According to a recent study highlighted in Men’s Health, “Guys are just hornier” than women. The University of Texas researchers stated that men are less selective about their partners because women risk pregnancy when they have sex and therefore need to be more careful about who they take to bed.

It’s the same argument that we’ve been hearing for years and years: women are less sexual than men because they have more to lose. That’s why the ladies push for intimacy and connection, while men are more interested in solely the sex act.

But what if that story turned out to be a myth? What if everything you thought you knew about human sexuality – and female desire in particular – turned out to be false?

Let’s start at the beginning.

In order to truly understand what’s going on here, we have to take it way back to pre-human times. Best way to do that? Take a look at the apes.

The conventional theory of evolution states that humans evolved from chimps, our closest genetic relations. Studies of chimp behavior show them to be extremely violent: they engage in warfare, political calculations, and rape. Chimps exist in male-dominated societies, with each alpha-male violently protecting his harem of females from any other dude chimp who happens to wander into his territory.

If we evolved from chimps, we can extrapolate information about “natural” human sexual behavior; namely that because chimps are male-dominated and violent, with multiple females “belonging” to each male, it makes sense then that humans are as well.

Patriarchy and violence, then, are simply genetic.

Evolutionary biologist Christopher Ryan blows that conventional theory out of the water with his book, Sex at Dawn. According to Ryan, hypothesizing about the origins of human behavior by examining chimp activity is faulty because we may not have evolved from them at all.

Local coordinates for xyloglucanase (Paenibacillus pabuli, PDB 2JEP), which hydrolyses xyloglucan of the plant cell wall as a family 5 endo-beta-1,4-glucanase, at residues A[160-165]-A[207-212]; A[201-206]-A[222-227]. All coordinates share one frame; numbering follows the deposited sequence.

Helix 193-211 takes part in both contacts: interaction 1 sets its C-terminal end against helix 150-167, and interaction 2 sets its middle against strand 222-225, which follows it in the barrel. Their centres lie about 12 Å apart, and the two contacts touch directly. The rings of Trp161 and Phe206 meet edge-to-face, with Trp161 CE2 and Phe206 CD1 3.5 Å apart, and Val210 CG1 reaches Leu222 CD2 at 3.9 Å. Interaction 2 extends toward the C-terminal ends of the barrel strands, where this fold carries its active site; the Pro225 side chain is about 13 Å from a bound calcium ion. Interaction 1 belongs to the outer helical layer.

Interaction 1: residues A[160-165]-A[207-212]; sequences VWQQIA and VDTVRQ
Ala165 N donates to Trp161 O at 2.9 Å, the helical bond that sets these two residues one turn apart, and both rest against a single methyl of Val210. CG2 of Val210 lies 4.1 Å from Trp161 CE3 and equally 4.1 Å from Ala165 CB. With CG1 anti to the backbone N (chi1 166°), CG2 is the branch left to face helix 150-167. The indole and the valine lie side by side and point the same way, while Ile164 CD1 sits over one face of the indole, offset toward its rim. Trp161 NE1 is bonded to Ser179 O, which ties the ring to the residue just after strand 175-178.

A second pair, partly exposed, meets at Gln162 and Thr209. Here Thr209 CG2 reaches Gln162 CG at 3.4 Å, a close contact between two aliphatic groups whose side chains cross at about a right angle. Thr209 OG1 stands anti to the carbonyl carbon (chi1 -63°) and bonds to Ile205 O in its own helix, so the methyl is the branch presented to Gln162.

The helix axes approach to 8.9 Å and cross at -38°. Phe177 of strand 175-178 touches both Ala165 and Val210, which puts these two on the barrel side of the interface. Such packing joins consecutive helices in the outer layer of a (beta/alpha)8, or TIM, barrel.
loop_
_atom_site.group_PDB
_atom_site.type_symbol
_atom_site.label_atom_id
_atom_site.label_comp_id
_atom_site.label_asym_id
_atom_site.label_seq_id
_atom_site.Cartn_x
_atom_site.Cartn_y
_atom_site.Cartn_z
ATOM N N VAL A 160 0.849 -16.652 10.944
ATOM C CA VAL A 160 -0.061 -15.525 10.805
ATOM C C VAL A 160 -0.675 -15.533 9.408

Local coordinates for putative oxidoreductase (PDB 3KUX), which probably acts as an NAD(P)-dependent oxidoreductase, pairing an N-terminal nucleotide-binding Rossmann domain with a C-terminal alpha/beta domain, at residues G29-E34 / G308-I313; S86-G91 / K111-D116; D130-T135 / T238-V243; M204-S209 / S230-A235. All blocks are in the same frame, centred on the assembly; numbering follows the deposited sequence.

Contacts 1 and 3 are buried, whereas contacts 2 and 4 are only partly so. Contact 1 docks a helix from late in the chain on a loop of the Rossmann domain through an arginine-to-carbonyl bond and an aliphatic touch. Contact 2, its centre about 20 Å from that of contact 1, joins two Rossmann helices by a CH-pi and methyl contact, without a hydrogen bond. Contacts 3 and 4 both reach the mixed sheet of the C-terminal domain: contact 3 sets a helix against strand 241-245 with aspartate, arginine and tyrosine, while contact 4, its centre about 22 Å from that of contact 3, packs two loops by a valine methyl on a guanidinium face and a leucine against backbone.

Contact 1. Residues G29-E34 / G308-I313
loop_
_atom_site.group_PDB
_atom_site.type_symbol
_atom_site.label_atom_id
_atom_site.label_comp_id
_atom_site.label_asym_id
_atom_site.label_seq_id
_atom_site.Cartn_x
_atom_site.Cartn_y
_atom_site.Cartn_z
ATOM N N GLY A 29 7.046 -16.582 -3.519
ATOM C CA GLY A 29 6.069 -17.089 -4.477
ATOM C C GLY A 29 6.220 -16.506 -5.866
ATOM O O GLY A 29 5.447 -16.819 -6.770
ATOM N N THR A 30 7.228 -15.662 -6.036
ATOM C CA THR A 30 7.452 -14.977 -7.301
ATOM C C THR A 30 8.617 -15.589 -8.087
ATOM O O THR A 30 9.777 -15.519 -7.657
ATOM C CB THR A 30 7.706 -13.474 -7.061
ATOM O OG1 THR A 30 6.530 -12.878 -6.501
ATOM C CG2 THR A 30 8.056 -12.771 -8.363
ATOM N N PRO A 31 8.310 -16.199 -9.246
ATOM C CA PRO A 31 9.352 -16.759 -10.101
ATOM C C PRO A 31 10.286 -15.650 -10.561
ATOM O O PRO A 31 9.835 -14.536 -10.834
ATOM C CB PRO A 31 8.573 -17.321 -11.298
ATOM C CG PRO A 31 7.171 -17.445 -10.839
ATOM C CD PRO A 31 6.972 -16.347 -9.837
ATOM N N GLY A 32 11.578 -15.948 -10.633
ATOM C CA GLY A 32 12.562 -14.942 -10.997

Say what?

I know it sounds crazy, but it turns out that there’s another type of ape that are genetically as closely related to us as apes are. They’re called bonobos and as far as genetics go, it’s a fifty-fifty toss up.

If chimps are the warring tribes, bonobos are basically a bunch of lazy hippies who spend their time eating, hanging out, socializing, and having sex. They exist in female-dominated societies and solve in-group conflicts by having orgies.

Ryan believes that we’re most likely evolved from the peacenik bonobos and not the violent, warmongering apes. His draws his theory from the fact that female bonobos closely resemble human females: they have front-facing vaginas (which allows them to have missionary-style sex), they kiss and look into each other’s eyes when they’re copulating, and they have sex even when the female isn’t ovulating.

This is starting to sound very, very familiar…

One distinguishing characteristic of female bonobos is something that Ryan refers to as “copulatory vocalization, “ which, in layman’s terms, means that they’re loud when they’re doing it. Female bonobos call out during sex, not to further arouse the male they’re have sex with but to attract other males in the area.

Female bonobos actually change the timbre and tone of their calls based on the social ranking of the male that they’re currently with. Other males in the area can tell the ranking of that male from the sounds she puts out and then determine whether they’re higher or lower ranking than he is. While the lower-ranking males will end up ignoring the female’s call, the higher ones will come find her and have sex with her after the previous male has ejaculated and fallen asleep.

The ladies aren’t looking for someone to take care of or provide for them. They’re looking for the strongest and healthiest genetic match so that their offspring will survive. That’s it. That’s their motivation.

But why should you care about monkey gangbangs?

The conventional belief that men want to spread their seed and women are looking for a provider to care for them and their offspring doesn’t fit at all with this image of our female ancestors being willing and able to take on as many suitors as are available.

According to Ryan, that disconnect is because the promiscuous male/faithful female model is based firmly in the functioning of agricultural societies. With the introduction of agriculture 10,000 years ago, humans suddenly had property – a concept that evolved to include wife and children, as well as land and animals – to defend and claim as their own.